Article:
The Grapes of Wrath Chapter 15 Summary

Instructor: Erin Burke

Erin has taught college level english courses and has a master's degree in english.

This lesson will summarize chapter 15 of John Steinbeck's 'The Grapes of Wrath.' Chapter 15 is one of the intercalary chapters, describing the goings-on in a roadside diner on Route 66.

A Break From the Narrative

Chapter 15 is another of the intercalary chapters in The Grapes of Wrath. As such, it shifts the perspective from the more conventional narrative of the Joad family to focus instead on more general events and a variety of people. The purpose of such chapters is to provide commentary and give historical context to the novel. In Chapter 15, the reader gets a glimpse into a typical day in a roadside diner along Route 66 during the Great Depression.

Setting the Stage

The chapter begins with evocative descriptions that give the reader a real sense of time and place. A row of diners with names like 'Al & Susy's Place' and 'Will's Eats' line the path along Route 66. They all look similar: gas pumps outside, a bar with bar stools and slot machines inside, and always a 'nickel phonograph' waiting to play the latest tunes from Bing Crosby or Benny Goodman. Pictures of pinup girls holding Coca-Cola dot the walls, and shiny urns of steaming coffee sit behind the counter. The sights, sounds, smells, and tastes practically leap off the page and the reader is transported into this world.

Zooming In

Now the chapter shifts from the general to the specific and takes one particular diner as its subject. Here, the waitress is Mae, and the cook is Al. Mae puts on her best smile for the truck drivers, who are 'the backbone of the joint.' Mae has to make a good impression on them to keep their business, which is desperately important given the economic realities of the time.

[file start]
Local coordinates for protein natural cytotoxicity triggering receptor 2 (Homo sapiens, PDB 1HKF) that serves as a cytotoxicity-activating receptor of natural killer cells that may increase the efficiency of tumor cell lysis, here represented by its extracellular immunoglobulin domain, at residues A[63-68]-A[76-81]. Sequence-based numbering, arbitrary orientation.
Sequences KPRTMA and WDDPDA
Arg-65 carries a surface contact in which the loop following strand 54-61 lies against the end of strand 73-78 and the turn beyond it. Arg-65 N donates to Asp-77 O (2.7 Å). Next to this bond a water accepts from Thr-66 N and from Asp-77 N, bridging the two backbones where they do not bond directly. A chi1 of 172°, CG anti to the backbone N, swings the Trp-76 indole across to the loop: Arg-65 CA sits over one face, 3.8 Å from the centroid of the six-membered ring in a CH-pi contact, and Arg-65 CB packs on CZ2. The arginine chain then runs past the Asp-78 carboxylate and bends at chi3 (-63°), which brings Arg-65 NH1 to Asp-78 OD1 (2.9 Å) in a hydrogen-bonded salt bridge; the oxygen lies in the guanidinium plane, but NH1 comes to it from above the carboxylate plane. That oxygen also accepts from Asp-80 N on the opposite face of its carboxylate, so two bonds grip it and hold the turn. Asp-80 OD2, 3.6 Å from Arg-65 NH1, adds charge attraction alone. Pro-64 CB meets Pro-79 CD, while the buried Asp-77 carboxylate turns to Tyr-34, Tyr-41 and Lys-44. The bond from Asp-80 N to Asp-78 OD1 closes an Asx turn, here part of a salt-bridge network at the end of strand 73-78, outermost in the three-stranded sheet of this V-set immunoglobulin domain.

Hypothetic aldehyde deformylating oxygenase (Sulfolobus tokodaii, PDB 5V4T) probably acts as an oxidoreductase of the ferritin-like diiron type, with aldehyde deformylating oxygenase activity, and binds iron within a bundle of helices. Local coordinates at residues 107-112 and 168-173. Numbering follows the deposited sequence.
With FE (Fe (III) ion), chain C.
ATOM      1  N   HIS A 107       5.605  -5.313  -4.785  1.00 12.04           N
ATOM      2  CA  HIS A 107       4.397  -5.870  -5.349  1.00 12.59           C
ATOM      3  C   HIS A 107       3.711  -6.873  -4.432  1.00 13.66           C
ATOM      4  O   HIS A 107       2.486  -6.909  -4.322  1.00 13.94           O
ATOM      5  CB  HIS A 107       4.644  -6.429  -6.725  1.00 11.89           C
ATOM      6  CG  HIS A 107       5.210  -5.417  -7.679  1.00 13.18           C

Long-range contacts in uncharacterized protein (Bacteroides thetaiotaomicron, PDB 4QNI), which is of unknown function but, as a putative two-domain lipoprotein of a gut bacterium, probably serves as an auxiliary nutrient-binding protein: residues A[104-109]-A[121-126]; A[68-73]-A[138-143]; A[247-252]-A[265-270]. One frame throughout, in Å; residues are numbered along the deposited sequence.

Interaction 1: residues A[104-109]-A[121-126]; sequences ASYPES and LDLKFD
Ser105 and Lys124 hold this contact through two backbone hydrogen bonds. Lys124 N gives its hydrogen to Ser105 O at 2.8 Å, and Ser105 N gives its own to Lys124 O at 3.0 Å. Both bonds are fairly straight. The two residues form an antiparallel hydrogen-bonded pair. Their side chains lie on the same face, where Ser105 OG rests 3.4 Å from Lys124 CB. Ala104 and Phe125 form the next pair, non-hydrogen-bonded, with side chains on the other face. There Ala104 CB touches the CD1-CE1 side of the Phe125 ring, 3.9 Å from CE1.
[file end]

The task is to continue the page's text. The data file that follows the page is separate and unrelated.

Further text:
While Mae is the 'contact' point between the patrons and the business, Al keeps to himself and just does the cooking. He stays quiet and works at the griddle all day. All of this business in the diner takes place against the backdrop of Route 66 outside, where cars continuously zoom by, most of them heading west.

Checking in with the One-Percenters

Although we have spent much of our time thus far with the poor and dispossessed, this chapter reminds us that the well-to-do are still around. The bigger, fancier cars on the highway contain rich women and their 'little pot-bellied' business-man husbands. These men wear pins bearing 'the insignia of lodges and service clubs', places where these men can go to 'reassure themselves that business is noble and not the curious ritualized thievery they know it is.'

Here is a particular couple of this variety. They stop in the diner despite worries about its cleanliness. They are on their way to California, not out of desperation, but just for a stay at a fancy hotel. Mae is annoyed by the likes of these people; she knows what to expect from them. They'll complain about the soda and drop napkins on the floor. The husband will 'choke' and try to blame Mae. The wife will act vaguely disgusted with the whole place. Mae has a colorful nickname for such people--we'll let you discover it for yourself when you read chapter 15!


Mae is much more partial to the truck drivers. She has several repeat customers with whom she has an easy rapport. Why, look who's just walked in! It's 'Big Bill the Rat!' Mae is delighted to see him and his new partner, who puts on a Bing Crosby song. The two order some pie and coffee and Bill shares a dirty joke that cracks Mae up and even gets a smile out of Al. The truckers chat with Mae as they eat. They tell her of all the people they have seen going west, and describe a grim car-wreck involving a migrant family and a dead child. They wonder where all these people are coming from, and where they plan to go.

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